Whakapapa History

Whakapapa - HistoryAroha Ki Te Tamariki was registered as a Charitable Trust in March 1991.

'The Mirror Project’ established a counselling service for children & young people at risk from family breakdown, alcohol, drugs, abuse and violence and employed one full time counsellor.

Funding came from the Health Funding Authority (HFA), Community Funding Agency, Child Youth & Family and the Department of Justice.

In 1994 and 1997 increasing demand for the service and increases in funding through the HFA and Child Youth & Family Contracting Group allowed for the development of the Service and the new name of Mirror Counselling Service was introduced.

In 1998 the office moved to Evan Parry House and staffing had increased to 6 counsellors and 1 Manager/Counsellor.

Even with these increases in staffing, Mirror was unable to meet the demand and had an extensive waiting list.

An independent review was conducted to reduce the waiting list and as a result a further increase in funding in 2007 allowed 2 intake/brief intervention workers and .5 Māori worker to be employed.

In 2000 the Trust was successful in their bid to set up a day programme for young people with moderate to severe alcohol and drug issues in the Otago and Southland area.

Three full time staff were employed and the Programme started its first intake of young people in March 2001.

The programme is housed in Waitati and  is based on a therapeutic community model.

Mirror Youth Day Programme has additionally developed a kaupapa Māori framework in response to the needs of the client group.

Today Mirror Counselling engages the services of 12 staff and interacts with more the 400 clients and whānau members annually.

The Mirror Youth Day Programme employs 4 staff and while contracted to treat 30 clients annually does in fact help well over 40 young people per year who are suffering from alcohol and drug problems.

Further development occurred with the success of the Primary Level Mental Health Contract, Ministry of Social Development. The Service provides a case management approach to all children in the care of Oranga Tamariki.
With the aim of further developing specialist Youth Alcohol and Other Drug services the Ministry of Health contracted with the Trust and in March 2014 Mirror HQ was established. The aim of the service is to provide coexisting problem (CEP) enhanced alcohol and other drug services for young people aged 12 - 22 years of age. This service is for the Southern District Health Board region.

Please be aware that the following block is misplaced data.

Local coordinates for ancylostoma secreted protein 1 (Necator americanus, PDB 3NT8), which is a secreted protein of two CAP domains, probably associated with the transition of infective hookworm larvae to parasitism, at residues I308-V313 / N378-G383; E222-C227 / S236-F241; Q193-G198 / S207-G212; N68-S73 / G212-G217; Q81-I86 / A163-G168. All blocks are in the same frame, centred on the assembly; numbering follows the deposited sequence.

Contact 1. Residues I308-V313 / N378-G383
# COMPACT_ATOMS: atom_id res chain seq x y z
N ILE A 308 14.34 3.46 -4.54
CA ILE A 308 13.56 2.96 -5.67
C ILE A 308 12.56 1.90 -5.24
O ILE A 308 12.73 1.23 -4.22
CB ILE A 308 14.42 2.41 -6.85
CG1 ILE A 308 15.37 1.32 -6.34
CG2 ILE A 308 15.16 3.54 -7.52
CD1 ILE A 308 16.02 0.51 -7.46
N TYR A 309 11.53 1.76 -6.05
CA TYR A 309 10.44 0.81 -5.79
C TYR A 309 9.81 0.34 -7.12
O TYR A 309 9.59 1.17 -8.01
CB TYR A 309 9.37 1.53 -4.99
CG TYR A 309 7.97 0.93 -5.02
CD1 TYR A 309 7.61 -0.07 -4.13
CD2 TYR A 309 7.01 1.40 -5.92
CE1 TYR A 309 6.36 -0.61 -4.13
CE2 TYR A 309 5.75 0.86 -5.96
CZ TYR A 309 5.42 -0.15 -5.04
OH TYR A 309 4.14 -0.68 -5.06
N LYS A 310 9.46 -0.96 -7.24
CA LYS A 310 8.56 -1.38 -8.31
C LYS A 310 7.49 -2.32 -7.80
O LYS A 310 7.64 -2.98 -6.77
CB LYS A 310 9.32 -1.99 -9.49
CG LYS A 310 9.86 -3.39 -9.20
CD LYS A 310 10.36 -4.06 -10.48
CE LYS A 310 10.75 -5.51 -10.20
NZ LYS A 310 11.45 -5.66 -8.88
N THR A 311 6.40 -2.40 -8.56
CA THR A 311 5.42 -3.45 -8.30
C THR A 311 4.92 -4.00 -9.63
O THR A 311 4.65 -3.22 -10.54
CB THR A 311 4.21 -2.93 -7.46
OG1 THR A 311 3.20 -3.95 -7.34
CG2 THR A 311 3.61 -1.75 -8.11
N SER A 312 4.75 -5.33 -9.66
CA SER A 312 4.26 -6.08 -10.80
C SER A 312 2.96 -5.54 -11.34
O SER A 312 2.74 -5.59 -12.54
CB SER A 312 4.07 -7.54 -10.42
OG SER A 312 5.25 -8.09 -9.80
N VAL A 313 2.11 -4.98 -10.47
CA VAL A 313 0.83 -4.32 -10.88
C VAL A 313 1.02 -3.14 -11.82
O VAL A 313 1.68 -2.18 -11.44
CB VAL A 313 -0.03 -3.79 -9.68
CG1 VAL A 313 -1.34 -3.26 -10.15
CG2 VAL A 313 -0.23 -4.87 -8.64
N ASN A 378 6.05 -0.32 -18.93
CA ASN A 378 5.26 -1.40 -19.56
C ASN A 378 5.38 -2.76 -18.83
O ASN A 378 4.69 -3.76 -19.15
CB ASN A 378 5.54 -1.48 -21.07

What Drives Mirror?

Mission Statement

Āwhinatia ngā tamariki me ngā taiohi kia eke rātou ki te taumata o te māramatanga

Support & uplift children and young people so they can ascend to the pinnacle of Wisdom

What Drives Mirror?

The Paramountcy Principle

Mirror Services is committed to the welfare and best interests of children, young people and their whānau.

Aroha Ki Te Tamariki Trust affirms the following:


The Aroha Ki Te Tamariki Trust is committed to delivering services to any child or young person from the age of 0 to 22 years. This may be individual and/or whānau services. Where the services involve Māori the basis of the relationship shall be the Treaty of Waitangi.

Organisation Goals

  1. To provide accessible counselling services that offer children and young people opportunities for growth and development.
  2. To be pro-active in the education of children and young people to assist them to develop and maintain healthy life styles.
  3. To plan and develop effective and appropriate methods for service delivery to meet the current and changing needs of clients.
  4. To actively promote the development of co-ordinated services for children and young people within our communities.
  5. To maintain a sound financial base that meets the needs of the services delivered and the requirements of funding bodies.

Mirror Child Protection Services

Mirror Services Child Protection Policy (PDF)